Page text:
London Wall OFF-BROADWAY REVIEWS

  • NY TIMES

  • TIME OUT

  • BROADWAY WORLD

  • NORTH JERSEY

  • L&S AMERICA

Opening Night:
February 24, 2014
Closing:
April 13, 2014

Theater: Mint Theatre / 311 West 43rd Street, New York, NY, 10036

Synopsis: 

London Wall by John Van Druten explores the tumultuous lives and love affairs of the women employed as shorthand typists in a busy solicitor's office in 1930's London. Pat Milligan, a naïve young typist, falls for the charms of a predatory junior lawyer. Watching with concern is the firm's senior secretary, her too-timid suitor and several others in the office. Presiding over all is Mr. Walker, gamely trying to navigate a new kind of office where men and women must work side by side.

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  • NEW YORK TIMES REVIEW OF London Wall

    In 1930s Britain, an Office Lothario and the Women Who Endure Him

    Laura Collins-Hughes

    February 25, 2014: In the early 1930s, when the Great Depression had the planet in its grip, the playwright John van Druten could be counted on to provide Broadway audiences with a particular brand of escape: sophisticated modern comedies set amid London’s privileged classes. The many smart women in van Druten plays like There’s Always Juliet, After All and The Distaff Side wrestled with questions of autonomy and purpose. But if they joined the work force, it wasn’t for the cash. Of that, they had plenty. Money is hardly a given, however, for the typists at the center of van Druten’s lively 1931 office comedy, London Wall, a provocative, socially conscious bit of fun that never made it to Broadway.

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  • TIME OUT NEW YORK REVIEW OF London Wall

    London Wall

    Diane Snyder

    February 24, 2014: Rediscovering forgotten plays is the Mint Theater Company’s métier, but its production of London Wall is as fine a showcase for rising director Davis McCallum and his nimble cast as it is for the late playwright John Van Druten. This carefully observed 1931 workplace drama is both of its time and ahead of it as it follows four single women working as typists at a law firm and navigating the rocky road of romance. Among them is young Pat (Elise Kibler), whose attractive suitor (Christopher Sears, adorably frisky) is passive and poor. She’s easily charmed by a wolfish lawyer (Stephen Plunkett, smoothly menacing), despite the cautions of Miss Janus (Julia Coffey, delivering the show's most affecting performance), a coworker who’s weary, 35 and languishing with an inattentive fiancé.

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  • BROADWAY WORLD REVIEW OF London Wall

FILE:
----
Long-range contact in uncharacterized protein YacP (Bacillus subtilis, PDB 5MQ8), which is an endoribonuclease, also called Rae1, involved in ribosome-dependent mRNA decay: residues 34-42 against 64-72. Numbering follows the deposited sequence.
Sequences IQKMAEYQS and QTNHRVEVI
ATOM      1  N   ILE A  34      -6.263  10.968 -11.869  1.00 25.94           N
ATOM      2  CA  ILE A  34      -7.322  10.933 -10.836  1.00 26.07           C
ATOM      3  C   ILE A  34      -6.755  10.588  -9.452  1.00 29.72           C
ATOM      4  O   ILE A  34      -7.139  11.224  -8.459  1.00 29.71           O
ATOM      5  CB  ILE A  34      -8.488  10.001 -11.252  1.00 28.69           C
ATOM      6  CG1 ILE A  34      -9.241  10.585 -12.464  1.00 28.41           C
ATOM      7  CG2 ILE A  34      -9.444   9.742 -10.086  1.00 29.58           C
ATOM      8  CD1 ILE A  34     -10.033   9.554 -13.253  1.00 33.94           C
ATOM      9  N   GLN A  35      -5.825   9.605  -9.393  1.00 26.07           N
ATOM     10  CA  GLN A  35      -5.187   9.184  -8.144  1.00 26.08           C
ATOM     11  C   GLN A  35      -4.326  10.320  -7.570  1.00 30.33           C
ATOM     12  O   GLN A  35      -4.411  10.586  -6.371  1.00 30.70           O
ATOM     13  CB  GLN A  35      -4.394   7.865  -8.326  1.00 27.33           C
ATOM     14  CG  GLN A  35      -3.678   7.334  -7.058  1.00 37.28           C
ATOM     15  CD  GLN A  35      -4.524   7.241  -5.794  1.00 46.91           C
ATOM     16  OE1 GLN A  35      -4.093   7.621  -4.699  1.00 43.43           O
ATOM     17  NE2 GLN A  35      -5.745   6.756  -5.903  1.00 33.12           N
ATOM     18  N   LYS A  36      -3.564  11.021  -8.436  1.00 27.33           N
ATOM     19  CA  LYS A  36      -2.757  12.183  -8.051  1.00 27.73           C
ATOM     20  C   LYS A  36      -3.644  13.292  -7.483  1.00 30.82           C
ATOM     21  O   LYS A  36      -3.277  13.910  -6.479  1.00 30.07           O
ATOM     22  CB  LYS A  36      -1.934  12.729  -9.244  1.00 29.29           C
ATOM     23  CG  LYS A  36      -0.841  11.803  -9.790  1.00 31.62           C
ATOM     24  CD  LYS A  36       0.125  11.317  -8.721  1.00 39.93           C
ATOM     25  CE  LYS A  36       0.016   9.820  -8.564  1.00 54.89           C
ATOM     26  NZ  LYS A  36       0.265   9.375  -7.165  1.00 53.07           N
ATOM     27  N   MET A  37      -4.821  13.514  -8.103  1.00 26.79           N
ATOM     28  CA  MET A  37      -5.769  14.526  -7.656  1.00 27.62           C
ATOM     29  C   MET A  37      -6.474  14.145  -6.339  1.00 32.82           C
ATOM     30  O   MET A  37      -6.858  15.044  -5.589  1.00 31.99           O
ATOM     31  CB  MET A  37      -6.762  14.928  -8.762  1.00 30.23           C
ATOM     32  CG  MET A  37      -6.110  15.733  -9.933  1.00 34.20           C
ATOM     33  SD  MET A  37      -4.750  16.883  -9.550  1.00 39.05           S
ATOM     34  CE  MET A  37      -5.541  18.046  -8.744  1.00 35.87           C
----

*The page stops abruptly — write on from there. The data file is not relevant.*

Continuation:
BWW Reviews: LONDON WALL Depicts 1930s Glass Ceiling

    Michael Dale

    February 24, 2014: "The only way to run an office is for every member to make himself...or herself...as nearly as possible an automaton, or a machine," says a head solicitor in John Van Druten's 1931 commentary on workplace gender politics, London Wall. "You can't bring personalities and personal relationships into business." These may sound like the words of a crusty old-fashioned boss, but by the end of the play he has revealed himself to be quite the progressive thinker trying to navigate the tricky business of employee relations during a time when the mixing of genders in the workplace was still rather new.

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  • NORTHJERSEY.COM REVIEW OF London Wall

    Theater review: 'London Wall'

    Robert Feldberg

    February 25, 2014: The Mint Theater Company does revivals of plays you likely haven't seen — or even heard of. A specialty is British dramas of the early decades of the 20th century. These works are often intriguing because, while they're period pieces, they're also modern — their characters have problems and emotions not that different from our own. John Van Druten's 1931 London Wall, which opened Monday night, is a charming example, in a sincere, committed production directed by Davis McCallum.

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  • LIGHTING AND SOUND AMERICA REVIEW OF London Wall

    Theatre in Review: London Wall (Mint Theatre Company)

    David Barbour

    February 24, 2014: The Mint, known for digging up forgotten works, has outdone itself with London Wall, a title even hard-core theatre fans will find unfamiliar. This isn't surprising; the author, John Van Druten, a reliable mid-20th-century craftsman (The Voice of the Turtle; I Am a Camera; and Bell, Book and Candle, among others) himself dismissed this 1931 West End flop as being overly thin and trivial. He never risked Broadway with it, fearing that its depiction of daily life in a London law office wouldn't interest American audiences.

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